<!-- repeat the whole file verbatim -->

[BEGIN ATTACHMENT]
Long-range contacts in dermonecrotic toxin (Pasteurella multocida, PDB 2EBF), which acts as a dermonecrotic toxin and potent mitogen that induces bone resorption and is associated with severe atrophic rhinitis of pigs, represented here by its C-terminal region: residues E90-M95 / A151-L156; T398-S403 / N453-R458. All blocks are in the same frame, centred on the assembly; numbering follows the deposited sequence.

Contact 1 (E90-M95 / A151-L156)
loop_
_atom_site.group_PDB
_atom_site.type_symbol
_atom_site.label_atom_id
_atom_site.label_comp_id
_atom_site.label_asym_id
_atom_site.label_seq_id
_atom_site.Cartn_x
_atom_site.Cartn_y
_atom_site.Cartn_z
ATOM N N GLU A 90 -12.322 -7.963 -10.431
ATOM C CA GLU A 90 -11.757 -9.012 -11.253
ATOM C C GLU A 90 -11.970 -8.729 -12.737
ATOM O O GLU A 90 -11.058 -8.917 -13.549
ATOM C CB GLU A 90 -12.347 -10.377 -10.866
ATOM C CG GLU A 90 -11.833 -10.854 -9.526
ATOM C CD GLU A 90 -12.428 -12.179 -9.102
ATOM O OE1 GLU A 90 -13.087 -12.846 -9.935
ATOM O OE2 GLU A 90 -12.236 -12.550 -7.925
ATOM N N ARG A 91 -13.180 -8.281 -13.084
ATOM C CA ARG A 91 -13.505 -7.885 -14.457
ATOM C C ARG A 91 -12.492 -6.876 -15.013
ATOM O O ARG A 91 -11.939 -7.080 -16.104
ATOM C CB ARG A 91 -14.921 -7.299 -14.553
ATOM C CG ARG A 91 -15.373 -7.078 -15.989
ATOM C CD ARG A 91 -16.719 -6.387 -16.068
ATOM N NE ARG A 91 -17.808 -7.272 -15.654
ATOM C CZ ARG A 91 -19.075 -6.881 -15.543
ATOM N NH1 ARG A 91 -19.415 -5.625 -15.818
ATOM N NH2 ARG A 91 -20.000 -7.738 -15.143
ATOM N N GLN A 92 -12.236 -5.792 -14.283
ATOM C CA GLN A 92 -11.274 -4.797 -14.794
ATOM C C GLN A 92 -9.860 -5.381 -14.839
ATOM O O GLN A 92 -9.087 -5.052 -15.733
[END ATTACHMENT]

Long-range contacts in dermonecrotic toxin (Pasteurella multocida, PDB 2EBF), which acts as a dermonecrotic toxin and potent mitogen that induces bone resorption and is associated with severe atrophic rhinitis of pigs, represented here by its C-terminal region: residues E90-M95 / A151-L156; T398-S403 / N453-R458. All blocks are in the same frame, centred on the assembly; numbering follows the deposited sequence.

Contact 1 (E90-M95 / A151-L156)
loop_
_atom_site.group_PDB
_atom_site.type_symbol
_atom_site.label_atom_id
_atom_site.label_comp_id
_atom_site.label_asym_id
_atom_site.label_seq_id
_atom_site.Cartn_x
_atom_site.Cartn_y
_atom_site.Cartn_z
ATOM N N GLU A 90 -12.322 -7.963 -10.431
ATOM C CA GLU A 90 -11.757 -9.012 -11.253
ATOM C C GLU A 90 -11.970 -8.729 -12.737
ATOM O O GLU A 90 -11.058 -8.917 -13.549
ATOM C CB GLU A 90 -12.347 -10.377 -10.866
ATOM C CG GLU A 90 -11.833 -10.854 -9.526
ATOM C CD GLU A 90 -12.428 -12.179 -9.102
ATOM O OE1 GLU A 90 -13.087 -12.846 -9.935
ATOM O OE2 GLU A 90 -12.236 -12.550 -7.925
ATOM N N ARG A 91 -13.180 -8.281 -13.084
ATOM C CA ARG A 91 -13.505 -7.885 -14.457
ATOM C C ARG A 91 -12.492 -6.876 -15.013
ATOM O O ARG A 91 -11.939 -7.080 -16.104
ATOM C CB ARG A 91 -14.921 -7.299 -14.553
ATOM C CG ARG A 91 -15.373 -7.078 -15.989
ATOM C CD ARG A 91 -16.719 -6.387 -16.068
ATOM N NE ARG A 91 -17.808 -7.272 -15.654
ATOM C CZ ARG A 91 -19.075 -6.881 -15.543
ATOM N NH1 ARG A 91 -19.415 -5.625 -15.818
ATOM N NH2 ARG A 91 -20.000 -7.738 -15.143
ATOM N N GLN A 92 -12.236 -5.792 -14.283
ATOM C CA GLN A 92 -11.274 -4.797 -14.794
ATOM C C GLN A 92 -9.860 -5.381 -14.839
ATOM O O GLN A 92 -9.087 -5.052 -15.733